The general cascading pattern observed in both cohorts indicated that language proficiency in early childhood affected behavioral adjustment in late childhood, which in turn contributed to behavioral adjustment in early adolescence. Framed in the positive, young children who are more competent verbally have fewer internalizing behavior problems later.

Links between language skills and behavior issues were documented, even after controlling for broad individual and family characteristics (i.e. poverty, nonverbal intelligence, aspects of mothers’ and children’s environments).

Importantly, “internalizing and externalizing behavior problems never predicted language.” The latter is interesting because we often talk about how children’s social-emotional development prepares them to be “ready to learn.” These findings, however, suggest that learning itself – i.e., oral language development – helps to strengthen young children’s socio-emotional development.

“But what is it about language that keeps some behavioral adjustment problems at bay?” – the authors ask.

Language is multidimensional, with receptive and expressive phonological, semantic, syntactic, and pragmatic components. We do not know exactly which language competencies or what about language competencies in early childhood keep behavioral adjustment problems at bay. This is a question for future research.

Finally, some of the study’s limitations: (1) a small sample size; (2) some generalizability concerns due to the characteristics of the sample and; (3) the possibility that relevant child characteristics (such as temperament) were not considered by the models.

The study is important because it suggests that “programs aimed at improving child language may also promote their psychological wellbeing” and that “an early focus on language may therefore yield a high return on investment in strategically timed and targeted interventions designed to ameliorate or obviate behavioral problems.”

Will The SAT Overhaul Help Achieve Equity?

by Guest Blogger
April 24th, 2014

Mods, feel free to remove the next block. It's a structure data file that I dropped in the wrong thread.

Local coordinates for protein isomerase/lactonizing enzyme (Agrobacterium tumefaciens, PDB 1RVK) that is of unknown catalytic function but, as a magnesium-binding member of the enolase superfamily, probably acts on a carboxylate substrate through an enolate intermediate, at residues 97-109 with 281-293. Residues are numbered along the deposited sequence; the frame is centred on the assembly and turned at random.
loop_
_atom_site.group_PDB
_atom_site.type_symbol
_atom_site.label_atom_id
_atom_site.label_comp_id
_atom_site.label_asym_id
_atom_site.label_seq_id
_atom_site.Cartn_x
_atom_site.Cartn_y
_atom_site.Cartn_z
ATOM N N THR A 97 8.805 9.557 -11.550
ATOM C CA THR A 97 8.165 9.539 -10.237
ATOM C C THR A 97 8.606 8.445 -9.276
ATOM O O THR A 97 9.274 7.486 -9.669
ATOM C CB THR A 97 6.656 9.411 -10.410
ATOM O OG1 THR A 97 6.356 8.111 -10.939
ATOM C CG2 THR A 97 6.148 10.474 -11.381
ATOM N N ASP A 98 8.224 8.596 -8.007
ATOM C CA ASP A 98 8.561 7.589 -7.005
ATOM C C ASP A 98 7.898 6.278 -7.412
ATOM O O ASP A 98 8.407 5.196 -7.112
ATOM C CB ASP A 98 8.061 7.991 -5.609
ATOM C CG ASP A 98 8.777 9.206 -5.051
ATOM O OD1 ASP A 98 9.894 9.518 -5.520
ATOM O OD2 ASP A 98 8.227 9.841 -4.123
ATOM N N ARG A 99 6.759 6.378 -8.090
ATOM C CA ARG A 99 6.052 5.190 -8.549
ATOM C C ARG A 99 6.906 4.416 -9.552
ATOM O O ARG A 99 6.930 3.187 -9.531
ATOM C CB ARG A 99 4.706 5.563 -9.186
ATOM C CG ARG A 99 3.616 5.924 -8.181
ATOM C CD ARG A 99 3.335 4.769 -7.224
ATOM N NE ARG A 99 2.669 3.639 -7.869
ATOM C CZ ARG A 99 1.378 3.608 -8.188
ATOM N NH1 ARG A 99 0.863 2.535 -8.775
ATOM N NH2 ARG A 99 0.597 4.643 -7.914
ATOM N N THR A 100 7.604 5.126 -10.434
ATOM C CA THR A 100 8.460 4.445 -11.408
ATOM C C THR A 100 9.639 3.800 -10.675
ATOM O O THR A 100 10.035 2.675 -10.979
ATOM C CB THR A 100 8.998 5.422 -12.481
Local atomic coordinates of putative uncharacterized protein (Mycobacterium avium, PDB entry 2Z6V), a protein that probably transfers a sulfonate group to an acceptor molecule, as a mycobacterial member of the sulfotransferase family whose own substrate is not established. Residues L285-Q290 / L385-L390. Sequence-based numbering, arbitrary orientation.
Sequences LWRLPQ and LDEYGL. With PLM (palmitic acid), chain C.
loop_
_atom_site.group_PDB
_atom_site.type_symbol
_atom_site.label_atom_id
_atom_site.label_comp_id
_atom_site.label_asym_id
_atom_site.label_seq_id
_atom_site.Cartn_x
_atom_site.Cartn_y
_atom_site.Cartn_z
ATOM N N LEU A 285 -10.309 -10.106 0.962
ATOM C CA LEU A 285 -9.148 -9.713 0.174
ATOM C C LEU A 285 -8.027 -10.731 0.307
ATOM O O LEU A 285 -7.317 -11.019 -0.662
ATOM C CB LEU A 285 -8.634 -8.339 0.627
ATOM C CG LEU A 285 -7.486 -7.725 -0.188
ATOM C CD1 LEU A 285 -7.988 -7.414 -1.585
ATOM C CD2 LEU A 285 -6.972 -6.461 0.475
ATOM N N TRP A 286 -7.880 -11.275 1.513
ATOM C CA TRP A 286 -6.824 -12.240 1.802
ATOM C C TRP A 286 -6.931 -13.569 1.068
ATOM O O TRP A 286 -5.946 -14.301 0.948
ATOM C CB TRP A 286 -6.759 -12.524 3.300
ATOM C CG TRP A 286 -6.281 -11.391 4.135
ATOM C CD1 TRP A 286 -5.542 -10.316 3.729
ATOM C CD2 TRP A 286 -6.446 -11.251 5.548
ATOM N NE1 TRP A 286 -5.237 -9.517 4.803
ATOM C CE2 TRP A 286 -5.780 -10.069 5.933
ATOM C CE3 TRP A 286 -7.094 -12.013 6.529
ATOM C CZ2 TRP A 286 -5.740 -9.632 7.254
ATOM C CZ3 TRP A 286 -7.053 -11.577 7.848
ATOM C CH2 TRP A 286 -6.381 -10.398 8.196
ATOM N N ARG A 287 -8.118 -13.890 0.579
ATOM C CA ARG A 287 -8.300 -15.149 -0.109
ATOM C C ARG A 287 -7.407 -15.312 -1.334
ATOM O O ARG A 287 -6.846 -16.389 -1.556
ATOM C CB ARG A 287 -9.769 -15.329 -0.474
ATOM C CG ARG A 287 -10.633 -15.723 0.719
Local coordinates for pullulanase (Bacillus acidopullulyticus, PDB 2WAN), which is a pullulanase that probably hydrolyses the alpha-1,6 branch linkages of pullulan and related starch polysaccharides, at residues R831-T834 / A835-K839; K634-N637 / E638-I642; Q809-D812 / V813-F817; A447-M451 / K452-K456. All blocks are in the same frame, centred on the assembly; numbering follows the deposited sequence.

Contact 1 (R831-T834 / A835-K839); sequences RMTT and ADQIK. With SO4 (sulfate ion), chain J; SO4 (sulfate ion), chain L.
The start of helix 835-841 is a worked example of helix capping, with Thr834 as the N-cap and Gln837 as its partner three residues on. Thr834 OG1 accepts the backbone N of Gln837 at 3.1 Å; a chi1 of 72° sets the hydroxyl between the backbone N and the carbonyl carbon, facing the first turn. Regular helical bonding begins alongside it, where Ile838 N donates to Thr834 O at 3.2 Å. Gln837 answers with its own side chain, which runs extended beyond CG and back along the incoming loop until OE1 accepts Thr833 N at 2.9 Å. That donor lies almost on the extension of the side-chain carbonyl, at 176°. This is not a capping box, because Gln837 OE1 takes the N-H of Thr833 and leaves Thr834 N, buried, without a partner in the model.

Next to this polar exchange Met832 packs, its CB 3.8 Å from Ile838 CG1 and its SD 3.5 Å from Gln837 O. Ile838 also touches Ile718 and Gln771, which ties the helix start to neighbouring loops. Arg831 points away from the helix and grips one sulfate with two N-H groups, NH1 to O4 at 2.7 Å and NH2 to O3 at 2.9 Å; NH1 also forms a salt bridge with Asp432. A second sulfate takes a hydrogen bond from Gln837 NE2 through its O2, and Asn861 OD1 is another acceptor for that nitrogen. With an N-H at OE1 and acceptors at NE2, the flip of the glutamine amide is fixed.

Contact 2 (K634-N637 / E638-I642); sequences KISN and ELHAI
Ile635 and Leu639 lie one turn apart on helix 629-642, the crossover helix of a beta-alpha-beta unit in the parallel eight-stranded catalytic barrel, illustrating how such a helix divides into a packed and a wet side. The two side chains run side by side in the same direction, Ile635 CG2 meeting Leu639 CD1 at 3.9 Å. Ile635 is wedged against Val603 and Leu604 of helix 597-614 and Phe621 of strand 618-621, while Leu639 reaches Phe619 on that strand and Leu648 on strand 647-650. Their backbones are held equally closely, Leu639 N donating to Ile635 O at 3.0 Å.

By Burnie Bond

Burnie Bond is the director of programs at the Albert Shanker Institute. This post originally appeared on the Shanker Blog on April 22, 2014.

The College Board, the organization behind the SAT, acknowledges that historically its tests have been biased in favor of the children of wealthy, well-educated elites—those who live in the best zip codes, are surrounded by books, go to the best-regarded schools (both public and private), enjoy summer enrichment programs, and can avail themselves of as much tutoring and SAT test-prep coaching as they need. That’s why, early last month, College Board president David Coleman announced that the SAT would undergo significant changes, with the aim of making it more fair and equitable for disadvantaged students.

Among the key changes, which are expected to take effect in 2016, are: the democratization of access to test-prep courses (by trying to make them less necessary and entering into an agreement with the Khan Academy to offer free, online practice problems*); ensuring that every exam includes a reading passage from one of the nation’s “founding documents,” such as the Declaration of Independence or the Bill of Rights, or from one of the important discussions of such texts, such as the Rev. Dr. Martin Luther King Jr.’s “Letter From Birmingham Jail”; and replacing “arcane ‘SAT words’ (‘depreciatory,’ ‘membranous’),” with words that are more “commonly used in college courses, such as ‘synthesis’ and ‘empirical.’” (See here.)

Will this help? Well, maybe, but the SAT’s long heldbut always elusive—mission to help identify and reward merit, rather than just privilege, will only be met insofar as its creators can be sure that all students have had an equal opportunity to learn these particular vocabulary words and have read these particular “founding documents” and texts. That is, it comes down to a question of curriculum.

Curriculum and Equity

The connection between curriculum and equity first occurred to me when I was eight years old (though obviously not in those exact terms). For some reason, my school decided that all third graders needed to have an IQ test. I was sick that day, so one school holiday I found myself filling in bubbles alone in a classroom with Mrs. Beagles, the school’s assistant principal.

All was well until I got to one particular question. Since the test designers couldn’t be sure we could read well, many of the questions were in picture form. This one included a series of line drawings. As I recall, the first was a drawing of a boy in a ski jacket standing on a beach; the second showed a boy in swim trunks and a beach ball standing in the snow near a snowman; the third had the same swim-trunked, beach ball kid standing in sand near a big cactus; and the fourth had the ski jacket boy standing near the snowman. The question was: Which one didn’t belong?